Lists are a good tool to collect the “seeds of contribution”, but until you plant those seeds into your calendar for action, you will always have a bag of seeds.
See for yourself. Take a moment right now and review your list, or write out the four to five most important contributions you want to create before the end of the year. Now open your calendar and look at the days and weeks through the end of the year. Have you planted your seeds of contribution into your calendar?
Lists and calendars. Both are vital to contributions, when used properly.
For You & Your Team
Even if you are not a Formula One racing fan, it is hard not to appreciate the dedication and expertise that helps a racing team to play at its best. Formula One racing is like strategy, it involves a large number of people, working together to achieve a results that could never be managed by any one individual.
Particularly exciting is to watch the pit stop. Everyone contributes to get the driver and the car back into action as quickly as possible. Most drivers stop one to three times over the course of a race; Ayrton Senna stopped five times during the 1993 Grand Prix.
It is impossible to complete a Formula One race without pit stops. How many pit stops do you take to ensure your strategy is running at its best?
Many leadership teams cannot describe the practice and process they use to ensure their strategy takes the needed pit stops. Pit stops play a vital role in the quality and speed of your strategic contributions.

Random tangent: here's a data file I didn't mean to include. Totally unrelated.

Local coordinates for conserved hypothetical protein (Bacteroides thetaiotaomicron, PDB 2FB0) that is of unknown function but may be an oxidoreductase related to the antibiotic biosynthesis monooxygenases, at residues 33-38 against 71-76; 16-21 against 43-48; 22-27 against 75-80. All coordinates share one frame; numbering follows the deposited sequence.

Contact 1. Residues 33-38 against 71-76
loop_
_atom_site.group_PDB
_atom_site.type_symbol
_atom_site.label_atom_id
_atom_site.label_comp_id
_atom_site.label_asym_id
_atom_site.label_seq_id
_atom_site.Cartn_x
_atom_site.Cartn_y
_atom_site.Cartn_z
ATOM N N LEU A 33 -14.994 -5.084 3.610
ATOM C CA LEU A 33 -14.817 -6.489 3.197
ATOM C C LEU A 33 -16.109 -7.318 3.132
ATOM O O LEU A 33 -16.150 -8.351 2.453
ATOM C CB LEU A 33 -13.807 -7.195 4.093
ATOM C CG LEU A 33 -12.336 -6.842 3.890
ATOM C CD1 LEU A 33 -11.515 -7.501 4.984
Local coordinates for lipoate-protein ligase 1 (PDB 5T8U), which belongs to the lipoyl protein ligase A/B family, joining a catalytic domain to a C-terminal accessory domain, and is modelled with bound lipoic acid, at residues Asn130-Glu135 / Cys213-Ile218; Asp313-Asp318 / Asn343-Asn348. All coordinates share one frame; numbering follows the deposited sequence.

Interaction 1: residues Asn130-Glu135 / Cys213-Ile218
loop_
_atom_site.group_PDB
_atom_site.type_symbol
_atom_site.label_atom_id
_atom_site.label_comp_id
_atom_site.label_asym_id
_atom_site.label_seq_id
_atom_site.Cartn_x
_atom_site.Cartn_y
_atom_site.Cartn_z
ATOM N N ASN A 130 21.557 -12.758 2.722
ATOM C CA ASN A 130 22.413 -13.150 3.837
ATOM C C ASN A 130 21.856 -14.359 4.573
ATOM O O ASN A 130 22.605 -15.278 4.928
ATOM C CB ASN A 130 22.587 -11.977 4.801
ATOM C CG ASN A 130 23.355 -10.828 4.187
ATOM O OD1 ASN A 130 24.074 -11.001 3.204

For You, Your Team & Your Business
How does an executive contribution differ from contributions made by others in the organization?
Executive contributions show up in three ways:
First of all, senior leaders make contributions that clarify and strengthen the values and culture of their organization.
Secondly, executives make contributions that develop talent and teams below them.
Lastly, leaders open doors, remove obstacles and help talent get access to resources they need to be successful.
From time to time, I see executives who grow impatient with the speed of their organization and set up “parallel organizations” that do special projects at the request of a particular executive, often the CEO. Yet executives have to be careful that they do not overdo their “executive entitlement” and move too much power and resources into the Executive Project Office.
This demotivates line management, sends confusing signals into the organization and shows a lack of trust that the CEO has for his or her direct reports.
Strive to be an effective executive; use your contributions to strengthen others and not compete with them.
People, Places & Technology
The Essential Drucker, the Best of Sixty Years of Peter Drucker’s Essential Writing on Management should be on every leader’s bookshelf, in my opinion. If you do not have a copy of this book, get one. Mine is from 2001. Drucker’s writings date back far earlier, yet his advice remains relevant today. Chapter 14, “Focus on Contribution”, is ten long pages.
It is the engine block of personal effectiveness.
See that your executive team, your strategic leadership teams and your functional teams read and act on these ten pages.
If you do not feel you have gotten your money’s worth of ideas and advice from these ten pages alone, send me your book and I will buy it back from you.
Thought for the Day
“When I am in a slump, I comfort myself by saying if I believe in dinosaurs,
then somewhere, they must be believing in me. And if they believe in me, then I can believe in me. Then I bust out.”
– Mookie Wilson, Major League Baseball Hall of Famer